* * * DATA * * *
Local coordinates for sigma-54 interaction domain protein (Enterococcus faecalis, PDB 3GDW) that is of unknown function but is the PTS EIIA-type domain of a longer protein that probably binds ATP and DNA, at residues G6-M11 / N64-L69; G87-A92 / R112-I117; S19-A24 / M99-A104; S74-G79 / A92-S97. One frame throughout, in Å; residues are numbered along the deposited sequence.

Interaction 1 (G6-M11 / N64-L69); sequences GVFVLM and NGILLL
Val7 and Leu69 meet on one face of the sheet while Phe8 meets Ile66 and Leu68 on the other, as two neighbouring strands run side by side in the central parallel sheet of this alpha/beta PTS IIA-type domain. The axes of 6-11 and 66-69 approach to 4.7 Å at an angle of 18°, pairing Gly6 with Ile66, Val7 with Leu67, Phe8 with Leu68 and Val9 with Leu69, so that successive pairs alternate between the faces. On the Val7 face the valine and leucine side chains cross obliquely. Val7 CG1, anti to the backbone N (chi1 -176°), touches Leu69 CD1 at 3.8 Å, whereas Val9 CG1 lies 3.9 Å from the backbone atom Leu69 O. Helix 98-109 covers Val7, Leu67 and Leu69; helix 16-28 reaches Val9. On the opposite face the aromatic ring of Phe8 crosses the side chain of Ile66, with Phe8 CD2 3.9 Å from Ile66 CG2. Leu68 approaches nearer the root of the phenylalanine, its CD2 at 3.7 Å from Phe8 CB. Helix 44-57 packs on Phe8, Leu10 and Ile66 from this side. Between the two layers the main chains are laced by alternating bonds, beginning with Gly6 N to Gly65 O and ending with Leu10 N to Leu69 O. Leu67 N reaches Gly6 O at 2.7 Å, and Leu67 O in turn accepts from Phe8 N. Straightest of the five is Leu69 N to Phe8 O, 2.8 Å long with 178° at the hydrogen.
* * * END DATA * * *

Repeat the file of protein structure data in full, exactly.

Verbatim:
Local coordinates for sigma-54 interaction domain protein (Enterococcus faecalis, PDB 3GDW) that is of unknown function but is the PTS EIIA-type domain of a longer protein that probably binds ATP and DNA, at residues G6-M11 / N64-L69; G87-A92 / R112-I117; S19-A24 / M99-A104; S74-G79 / A92-S97. One frame throughout, in Å; residues are numbered along the deposited sequence.

Interaction 1 (G6-M11 / N64-L69); sequences GVFVLM and NGILLL
Val7 and Leu69 meet on one face of the sheet while Phe8 meets Ile66 and Leu68 on the other, as two neighbouring strands run side by side in the central parallel sheet of this alpha/beta PTS IIA-type domain. The axes of 6-11 and 66-69 approach to 4.7 Å at an angle of 18°, pairing Gly6 with Ile66, Val7 with Leu67, Phe8 with Leu68 and Val9 with Leu69, so that successive pairs alternate between the faces. On the Val7 face the valine and leucine side chains cross obliquely. Val7 CG1, anti to the backbone N (chi1 -176°), touches Leu69 CD1 at 3.8 Å, whereas Val9 CG1 lies 3.9 Å from the backbone atom Leu69 O. Helix 98-109 covers Val7, Leu67 and Leu69; helix 16-28 reaches Val9. On the opposite face the aromatic ring of Phe8 crosses the side chain of Ile66, with Phe8 CD2 3.9 Å from Ile66 CG2. Leu68 approaches nearer the root of the phenylalanine, its CD2 at 3.7 Å from Phe8 CB. Helix 44-57 packs on Phe8, Leu10 and Ile66 from this side. Between the two layers the main chains are laced by alternating bonds, beginning with Gly6 N to Gly65 O and ending with Leu10 N to Leu69 O. Leu67 N reaches Gly6 O at 2.7 Å, and Leu67 O in turn accepts from Phe8 N. Straightest of the five is Leu69 N to Phe8 O, 2.8 Å long with 178° at the hydrogen.